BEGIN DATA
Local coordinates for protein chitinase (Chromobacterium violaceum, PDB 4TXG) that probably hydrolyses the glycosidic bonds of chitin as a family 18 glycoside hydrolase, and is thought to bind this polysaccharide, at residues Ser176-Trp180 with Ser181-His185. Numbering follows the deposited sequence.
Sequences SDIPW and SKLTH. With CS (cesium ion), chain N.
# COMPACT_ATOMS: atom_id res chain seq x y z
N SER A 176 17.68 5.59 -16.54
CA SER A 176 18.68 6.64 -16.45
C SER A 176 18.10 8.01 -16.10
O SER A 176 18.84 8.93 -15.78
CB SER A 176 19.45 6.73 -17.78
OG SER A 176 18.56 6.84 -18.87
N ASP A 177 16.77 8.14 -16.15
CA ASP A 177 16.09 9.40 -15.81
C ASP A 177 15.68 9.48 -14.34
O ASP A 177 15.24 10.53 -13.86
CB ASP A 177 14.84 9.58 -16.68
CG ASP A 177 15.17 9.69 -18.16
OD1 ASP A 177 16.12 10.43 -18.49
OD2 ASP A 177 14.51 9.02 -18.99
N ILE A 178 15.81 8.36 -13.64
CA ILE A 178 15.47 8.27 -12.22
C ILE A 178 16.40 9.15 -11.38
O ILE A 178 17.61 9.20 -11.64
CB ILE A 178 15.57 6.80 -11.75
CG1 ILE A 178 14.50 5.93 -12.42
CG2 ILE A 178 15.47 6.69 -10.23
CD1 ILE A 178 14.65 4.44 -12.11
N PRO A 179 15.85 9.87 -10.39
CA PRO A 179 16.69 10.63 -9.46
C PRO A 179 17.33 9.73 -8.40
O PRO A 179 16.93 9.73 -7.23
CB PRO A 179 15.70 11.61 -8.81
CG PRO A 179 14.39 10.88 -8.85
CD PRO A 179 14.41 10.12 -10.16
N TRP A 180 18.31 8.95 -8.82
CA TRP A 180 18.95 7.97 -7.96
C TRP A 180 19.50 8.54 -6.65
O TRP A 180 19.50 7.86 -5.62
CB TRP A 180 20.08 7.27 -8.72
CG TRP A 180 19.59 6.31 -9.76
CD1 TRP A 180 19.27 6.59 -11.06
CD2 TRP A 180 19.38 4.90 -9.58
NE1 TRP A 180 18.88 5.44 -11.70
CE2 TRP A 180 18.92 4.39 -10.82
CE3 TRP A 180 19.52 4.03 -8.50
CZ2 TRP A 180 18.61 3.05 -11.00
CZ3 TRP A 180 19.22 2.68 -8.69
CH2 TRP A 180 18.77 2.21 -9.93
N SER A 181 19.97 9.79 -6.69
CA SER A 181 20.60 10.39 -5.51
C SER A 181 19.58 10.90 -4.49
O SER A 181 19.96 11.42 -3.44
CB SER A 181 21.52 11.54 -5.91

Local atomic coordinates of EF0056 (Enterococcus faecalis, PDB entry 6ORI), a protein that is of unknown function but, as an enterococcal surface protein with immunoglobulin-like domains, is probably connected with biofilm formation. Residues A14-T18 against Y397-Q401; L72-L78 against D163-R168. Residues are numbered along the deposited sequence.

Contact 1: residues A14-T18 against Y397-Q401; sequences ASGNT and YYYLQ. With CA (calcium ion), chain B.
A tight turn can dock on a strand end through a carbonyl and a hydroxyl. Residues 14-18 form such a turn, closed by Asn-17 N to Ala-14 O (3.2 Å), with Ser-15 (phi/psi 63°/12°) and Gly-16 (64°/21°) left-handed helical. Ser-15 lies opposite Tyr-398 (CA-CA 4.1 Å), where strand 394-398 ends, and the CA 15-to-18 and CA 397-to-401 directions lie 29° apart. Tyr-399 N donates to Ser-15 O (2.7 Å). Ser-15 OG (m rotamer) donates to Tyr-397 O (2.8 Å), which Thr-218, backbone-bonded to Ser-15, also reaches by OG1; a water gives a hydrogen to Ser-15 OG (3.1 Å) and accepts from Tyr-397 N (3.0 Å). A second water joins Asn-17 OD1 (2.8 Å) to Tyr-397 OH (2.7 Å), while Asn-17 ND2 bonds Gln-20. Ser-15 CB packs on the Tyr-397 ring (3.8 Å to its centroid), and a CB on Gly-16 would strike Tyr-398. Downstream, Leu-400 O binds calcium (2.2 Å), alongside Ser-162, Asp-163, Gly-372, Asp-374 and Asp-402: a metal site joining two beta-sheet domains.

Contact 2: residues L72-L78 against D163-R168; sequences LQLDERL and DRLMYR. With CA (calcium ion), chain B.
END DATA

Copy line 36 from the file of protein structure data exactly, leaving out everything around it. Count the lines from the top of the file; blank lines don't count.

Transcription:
O TRP A 180 19.50 7.86 -5.62